More alarming and upsetting though, are the potential exploitations posed by the use of AI by major production companies. SAG-AFTRA alleges that AMPTP contract proposals included clauses that would allow production companies to scan the likeness and voice of an actor for the cost of a day’s pay and then recreate them without having to pay a full fee or salary as they would have to with a full-time actor. Not only is this technology potentially scary, but it also could be incredibly damaging for smaller-name actors looking to break onto the scene or even just support their families from acting income alone.
While actors might not seem like the biggest underdogs in the world, we must remember that the majority of actors, including those represented by SAG-AFTRA, are not stars or millionaires, but rather everyday folks with dreams, hopes and, yes, wallets to fill and families to feed.
The top highest-paid Hollywood executives in the last 5 years includes:— Geek Vibes Nation (@GeekVibesNation) July 16, 2023
David Zaslav, Warner Bros. Discovery Inc.: $498,915,318
Ari Emanuel, Endeavor Group Holdings Inc.: $346,935,367
Reed Hastings, Netflix: $209,780,532
Bob Iger, Walt Disney Co.: $195,092,460
Ted Sarandos,… pic.twitter.com/XU3pXpyfka
When executives that make hundreds of millions despite a lack of acting or writing talent have the nerve to not concede fair wages or proper rights regarding AI and likeness, it is only logical that we stand with striking writers and actors.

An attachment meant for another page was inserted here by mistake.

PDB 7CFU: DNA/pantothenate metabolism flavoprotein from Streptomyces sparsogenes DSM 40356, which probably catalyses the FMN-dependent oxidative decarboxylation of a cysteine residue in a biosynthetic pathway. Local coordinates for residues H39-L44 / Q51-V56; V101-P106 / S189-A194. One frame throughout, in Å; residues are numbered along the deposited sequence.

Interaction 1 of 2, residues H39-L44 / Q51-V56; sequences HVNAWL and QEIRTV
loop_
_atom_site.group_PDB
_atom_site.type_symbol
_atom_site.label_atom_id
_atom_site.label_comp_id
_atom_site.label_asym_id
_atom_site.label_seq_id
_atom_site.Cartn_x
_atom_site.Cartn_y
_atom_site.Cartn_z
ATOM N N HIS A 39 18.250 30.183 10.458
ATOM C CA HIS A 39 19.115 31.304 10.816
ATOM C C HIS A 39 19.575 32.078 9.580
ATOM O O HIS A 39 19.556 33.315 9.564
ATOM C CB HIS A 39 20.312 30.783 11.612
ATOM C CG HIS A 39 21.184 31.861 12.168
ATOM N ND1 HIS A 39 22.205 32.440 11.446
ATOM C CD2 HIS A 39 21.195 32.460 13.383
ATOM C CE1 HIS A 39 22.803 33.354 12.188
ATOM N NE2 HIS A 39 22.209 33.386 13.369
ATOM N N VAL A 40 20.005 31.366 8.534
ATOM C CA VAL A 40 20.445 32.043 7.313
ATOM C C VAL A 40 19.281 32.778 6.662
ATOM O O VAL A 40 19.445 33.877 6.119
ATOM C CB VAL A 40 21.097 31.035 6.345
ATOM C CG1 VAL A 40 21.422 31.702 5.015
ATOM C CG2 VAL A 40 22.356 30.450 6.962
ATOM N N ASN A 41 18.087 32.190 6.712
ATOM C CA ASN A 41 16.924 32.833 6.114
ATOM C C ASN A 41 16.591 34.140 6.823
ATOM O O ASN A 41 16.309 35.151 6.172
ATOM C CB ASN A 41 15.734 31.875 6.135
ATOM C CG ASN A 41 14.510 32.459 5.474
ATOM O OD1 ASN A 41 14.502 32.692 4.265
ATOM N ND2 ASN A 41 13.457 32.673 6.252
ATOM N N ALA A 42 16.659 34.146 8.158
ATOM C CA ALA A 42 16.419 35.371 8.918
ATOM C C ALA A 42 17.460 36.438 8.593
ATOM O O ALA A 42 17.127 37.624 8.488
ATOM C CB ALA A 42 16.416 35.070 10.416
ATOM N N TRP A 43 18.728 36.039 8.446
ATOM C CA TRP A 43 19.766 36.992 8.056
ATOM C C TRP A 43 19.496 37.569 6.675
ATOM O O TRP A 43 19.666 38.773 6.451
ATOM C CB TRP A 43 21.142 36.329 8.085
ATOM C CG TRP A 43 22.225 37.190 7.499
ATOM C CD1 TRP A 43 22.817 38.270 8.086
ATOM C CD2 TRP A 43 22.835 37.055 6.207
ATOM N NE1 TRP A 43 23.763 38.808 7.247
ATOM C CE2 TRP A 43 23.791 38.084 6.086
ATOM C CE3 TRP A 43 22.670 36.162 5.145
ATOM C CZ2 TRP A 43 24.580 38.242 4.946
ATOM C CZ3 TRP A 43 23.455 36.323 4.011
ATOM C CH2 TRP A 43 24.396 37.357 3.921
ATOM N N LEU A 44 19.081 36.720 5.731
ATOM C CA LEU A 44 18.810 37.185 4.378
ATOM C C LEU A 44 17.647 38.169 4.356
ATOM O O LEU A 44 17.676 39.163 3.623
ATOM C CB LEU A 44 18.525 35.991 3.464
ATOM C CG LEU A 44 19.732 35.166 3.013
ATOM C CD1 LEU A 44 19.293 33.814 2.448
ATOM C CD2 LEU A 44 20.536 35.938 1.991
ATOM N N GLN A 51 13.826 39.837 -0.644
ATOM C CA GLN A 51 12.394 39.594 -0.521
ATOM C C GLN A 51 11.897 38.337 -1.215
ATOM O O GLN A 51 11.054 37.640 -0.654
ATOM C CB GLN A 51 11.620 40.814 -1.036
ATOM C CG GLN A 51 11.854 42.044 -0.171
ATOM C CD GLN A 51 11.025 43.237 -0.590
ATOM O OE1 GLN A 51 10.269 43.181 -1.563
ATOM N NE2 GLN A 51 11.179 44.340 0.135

Since I’m making the assumption that my readership base is not made up of labor organizers and union workers (feel free to let me hear otherwise if that sounds like you!), figuring out how to support a massive strike might sound foreign, difficult and daunting.
However, there are some simple solutions everyday folks can engage in that can benefit the movement.
Firstly and most easily is using social media tools available to all of us. While posting might seem like an easy cop-out for those of us inclined to help but too lazy to get off the couch, spreading awareness about the strike, why it happened and actor and writer strike meaning actually is centered around can do a ton of good. It not only allows for otherwise oblivious folks a chance to understand what’s going on, but also, why it is happening. Rather than being outside observers, social media driven awareness forces us into the fight, with a notion of why it matters too.
Sharing certain content made by the unions, such as a list of what acting jobs do and do not violate the current strike, can also help actors looking for a way to ensure financial stability have fulfilling work that doesn’t compromise their morals or cross the picket line. Examples of these lists include the tweet below.
⚠️Important #SAGAFTRAstrike information⚠️#sagaftramembers, here’s everything you need to know about the TV/Theatrical/Streaming Strike, including…— SAG-AFTRA (@sagaftra) July 14, 2023
👉What you CAN’T work
👉What you CAN work
👉Network TV Code
Get more information at https://t.co/EE6qPXDi3T. #SAGAFTRAstrong pic.twitter.com/I4LGr1oj7h